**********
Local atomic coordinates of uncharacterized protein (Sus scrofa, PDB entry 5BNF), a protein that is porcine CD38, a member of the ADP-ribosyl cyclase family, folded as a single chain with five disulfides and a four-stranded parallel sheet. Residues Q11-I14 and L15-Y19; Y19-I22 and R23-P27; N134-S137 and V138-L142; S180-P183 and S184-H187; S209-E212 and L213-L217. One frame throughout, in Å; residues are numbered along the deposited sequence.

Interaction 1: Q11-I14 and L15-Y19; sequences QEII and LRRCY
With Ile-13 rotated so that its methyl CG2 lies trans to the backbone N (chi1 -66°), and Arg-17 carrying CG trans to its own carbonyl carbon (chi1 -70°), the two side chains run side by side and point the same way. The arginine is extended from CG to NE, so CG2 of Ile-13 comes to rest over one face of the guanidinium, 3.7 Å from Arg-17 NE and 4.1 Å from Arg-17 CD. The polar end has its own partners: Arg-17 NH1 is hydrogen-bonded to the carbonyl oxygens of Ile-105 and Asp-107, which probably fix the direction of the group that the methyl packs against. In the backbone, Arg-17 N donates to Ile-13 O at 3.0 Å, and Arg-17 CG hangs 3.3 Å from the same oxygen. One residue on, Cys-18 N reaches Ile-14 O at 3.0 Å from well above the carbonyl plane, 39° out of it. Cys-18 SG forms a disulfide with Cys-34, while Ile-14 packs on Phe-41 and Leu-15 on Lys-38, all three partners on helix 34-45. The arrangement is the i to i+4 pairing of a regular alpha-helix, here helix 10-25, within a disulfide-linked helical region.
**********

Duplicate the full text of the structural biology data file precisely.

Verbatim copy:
Local atomic coordinates of uncharacterized protein (Sus scrofa, PDB entry 5BNF), a protein that is porcine CD38, a member of the ADP-ribosyl cyclase family, folded as a single chain with five disulfides and a four-stranded parallel sheet. Residues Q11-I14 and L15-Y19; Y19-I22 and R23-P27; N134-S137 and V138-L142; S180-P183 and S184-H187; S209-E212 and L213-L217. One frame throughout, in Å; residues are numbered along the deposited sequence.

Interaction 1: Q11-I14 and L15-Y19; sequences QEII and LRRCY
With Ile-13 rotated so that its methyl CG2 lies trans to the backbone N (chi1 -66°), and Arg-17 carrying CG trans to its own carbonyl carbon (chi1 -70°), the two side chains run side by side and point the same way. The arginine is extended from CG to NE, so CG2 of Ile-13 comes to rest over one face of the guanidinium, 3.7 Å from Arg-17 NE and 4.1 Å from Arg-17 CD. The polar end has its own partners: Arg-17 NH1 is hydrogen-bonded to the carbonyl oxygens of Ile-105 and Asp-107, which probably fix the direction of the group that the methyl packs against. In the backbone, Arg-17 N donates to Ile-13 O at 3.0 Å, and Arg-17 CG hangs 3.3 Å from the same oxygen. One residue on, Cys-18 N reaches Ile-14 O at 3.0 Å from well above the carbonyl plane, 39° out of it. Cys-18 SG forms a disulfide with Cys-34, while Ile-14 packs on Phe-41 and Leu-15 on Lys-38, all three partners on helix 34-45. The arrangement is the i to i+4 pairing of a regular alpha-helix, here helix 10-25, within a disulfide-linked helical region.